Under Pastor Houseís ministry, the church became a charter member of AWANA in 1981. AWANA is a program designed to teach children, from age 3 through high school, the truths of Scripture. The club year coincides with a traditional school year and meets once a week. During a club meeting the children play games, listen to a Bible lesson, and recite Scripture verses memorized during the week. First Christian Church implemented the program through sixth grade and it continues today under the leadership of Commander Lee Salazar.

Pastor Herb Rogers, his wife Marie, and son David came to First Christian Church of Englewood in 1986. He had pastored at many churches and was a very friendly man, reaching out to the entire congregation. He had a wide knowledge of the Bible and was a very good preacher. He continued with the activities that were already established in the church. In 1989, he accepted a pastorate in California.

A group of elders from the church went to Ketchikan, Alaska to extend the call for Rev. William Haan to accept the pastorate of First Christian Church of Englewood. He came to our church in June 1990 with his wife Bonnie Jean, and children Greg, Nick, Suzanna, and Lisa. Pastor Haan was a graduate of the United States Air Force Academy and a former Air Force pilot. It was while he was at the academy that he received the call to be a pastor. Under Pastor Haanís leadership, the name of the church was changed to Englewood Bible Church. Rev. Robert ìBobî Hayes came to the church in March 1990 and served as youth pastor under Pastor Haan. Pastor Haan served as pastor until 1999.

Each year the city of Englewood hosts a Holiday Parade. For three years the church entered floats in the parade. The first year the float won first prize. The following two years, the church float took second prize each year. It was a big team effort on the part of many who attended to get these floats built and down the street in working order.

In 1999, Pastor Bob Hayes became interim pastor. His wife Becky has worked in the church, plays piano, and sings. Bob and Becky have two boys, Dan and Andrew. Bob works hard in the church. Under Interim Pastor Hayes leadership, our church became an Elder led, Congregationally-ruled church. He has started many new things. The church now has a senior singles ministry called the Knothole Gang. Knothole is a play on the words ìNot wholeî because the members are without their mates. Once a month the Gang has a fellowship meeting at the church at which time they receive an update on coming activities. There is a local activity once a month and an out-of-state trip once a year. Past trips have included visiting Hawaii, South Dakota, and Israel; taking cruises to Alaska and the Caribbean; and taking several trips to Branson, Missouri.

Bob started the Neighborhood Night Out Block Party sponsored by the church. The whole church invites the neighborhood to the church for hot dogs and all the trimmings. People bring salads and other food to go with the meat. There are rides and entertainment for the kids. Pastor Ken Evans entertained the crowd with his ìmagicalî illusions at one of the gatherings. Some of the kids tried to ìtrip him upî, but they didnít succeed. The purpose of the Neighborhood Night out is for the church to get to know the people around the church; for our neighbors to get to know the church; and to encourage them to come to the church. A large number of people come each year for the celebration.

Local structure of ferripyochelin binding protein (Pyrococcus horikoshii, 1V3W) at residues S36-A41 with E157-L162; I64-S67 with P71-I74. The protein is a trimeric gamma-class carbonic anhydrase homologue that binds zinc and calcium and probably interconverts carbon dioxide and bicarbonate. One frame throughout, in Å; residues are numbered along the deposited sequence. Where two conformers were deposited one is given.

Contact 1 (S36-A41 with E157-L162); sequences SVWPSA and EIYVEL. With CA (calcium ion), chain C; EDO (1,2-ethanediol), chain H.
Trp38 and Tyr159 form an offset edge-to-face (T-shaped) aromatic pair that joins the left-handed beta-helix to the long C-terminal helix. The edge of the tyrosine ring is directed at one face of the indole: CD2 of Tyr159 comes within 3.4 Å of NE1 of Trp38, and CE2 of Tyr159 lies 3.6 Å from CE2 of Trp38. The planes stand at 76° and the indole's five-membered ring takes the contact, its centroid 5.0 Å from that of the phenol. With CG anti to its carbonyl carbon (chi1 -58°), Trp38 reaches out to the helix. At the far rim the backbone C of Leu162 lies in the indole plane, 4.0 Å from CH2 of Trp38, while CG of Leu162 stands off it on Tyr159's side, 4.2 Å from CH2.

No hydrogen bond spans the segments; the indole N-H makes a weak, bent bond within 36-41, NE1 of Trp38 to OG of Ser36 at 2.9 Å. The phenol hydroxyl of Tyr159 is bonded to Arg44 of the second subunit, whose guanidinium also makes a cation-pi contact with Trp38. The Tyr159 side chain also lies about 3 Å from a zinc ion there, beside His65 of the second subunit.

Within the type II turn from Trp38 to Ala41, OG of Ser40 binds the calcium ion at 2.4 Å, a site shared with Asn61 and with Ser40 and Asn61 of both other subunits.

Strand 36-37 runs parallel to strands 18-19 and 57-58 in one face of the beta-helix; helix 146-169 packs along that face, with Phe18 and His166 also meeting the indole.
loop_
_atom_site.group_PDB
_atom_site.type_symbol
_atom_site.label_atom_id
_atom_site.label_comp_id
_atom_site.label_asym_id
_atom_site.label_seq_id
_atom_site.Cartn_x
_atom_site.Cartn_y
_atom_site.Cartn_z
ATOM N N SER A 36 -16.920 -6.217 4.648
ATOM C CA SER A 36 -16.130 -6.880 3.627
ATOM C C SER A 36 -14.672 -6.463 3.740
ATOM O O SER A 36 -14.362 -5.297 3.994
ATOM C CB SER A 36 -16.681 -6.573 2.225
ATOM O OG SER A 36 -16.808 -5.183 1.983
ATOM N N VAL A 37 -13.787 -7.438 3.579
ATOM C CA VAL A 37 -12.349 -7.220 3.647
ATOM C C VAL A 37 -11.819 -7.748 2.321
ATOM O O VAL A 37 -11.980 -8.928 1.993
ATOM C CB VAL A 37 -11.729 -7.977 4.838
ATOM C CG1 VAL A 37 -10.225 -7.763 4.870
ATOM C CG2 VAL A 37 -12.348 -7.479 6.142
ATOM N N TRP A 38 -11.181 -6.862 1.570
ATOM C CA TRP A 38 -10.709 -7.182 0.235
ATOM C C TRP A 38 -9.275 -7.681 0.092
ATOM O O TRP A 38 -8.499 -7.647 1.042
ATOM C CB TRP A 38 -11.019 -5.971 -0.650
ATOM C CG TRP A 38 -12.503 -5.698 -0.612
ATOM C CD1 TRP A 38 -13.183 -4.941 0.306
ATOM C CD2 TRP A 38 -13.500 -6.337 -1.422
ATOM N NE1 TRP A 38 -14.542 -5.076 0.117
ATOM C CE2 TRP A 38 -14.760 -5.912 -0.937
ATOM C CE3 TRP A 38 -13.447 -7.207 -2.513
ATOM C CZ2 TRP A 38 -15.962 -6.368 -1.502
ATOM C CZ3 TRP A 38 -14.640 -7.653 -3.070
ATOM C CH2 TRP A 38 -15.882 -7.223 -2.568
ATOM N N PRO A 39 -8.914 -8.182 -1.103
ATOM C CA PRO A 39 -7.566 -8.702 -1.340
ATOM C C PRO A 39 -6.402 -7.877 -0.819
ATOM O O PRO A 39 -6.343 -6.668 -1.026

Pastor Bob is a wonderful caring man. Despite his busy schedule, he is always there for people in time of need and celebration. He has officiated at weddings, anniversaries, funerals, and other things.

From 2001 until October 2007, Pastor Bob Hayes and Pastor Ken Evans served as co-pastors, sharing in the responsibilities of the church. Bob preached at the 9:00 AM traditional church service and still teaches the YCL Bible Study at 10:30 AM. Ken preached at the 10:45 AM contemporary service known as ìRock Solidî. The Rock Solid service is generally a younger age group. The Praise Band in this service uses several musical instruments and they sing a lot of praise songs. Ken also taught a 9:30 AM Bible Study class. Ken and his wife Joanna lived in Israel for a few years and had a good understanding of the people in that region and what is happening in Iraq and the Middle East. Ken was an archeologist and his artifacts from the Holy Land were amazing. Some were thousands of years old. Ken and Joanna live in Englewood. They have one son named Kenneth Ryan.

On Wednesday evenings Kathy Dodrill heads up a team of volunteers to put on an all church dinner known as ìFeed My Sheepî. The dinner is always very good. A small donation of $3.00 from each person who attends keeps the cost to the church down. Of course, those who are unable to pay are never turned away. After the dinner, there are elective Bible Study classes for adults, BreakAway (Middle School youth group), and AWANA.

God is blessing the church. The congregation and leaders of the church trust that great things will be accomplished as God directs and as the Holy Spirit continues to minister to the lives of the people.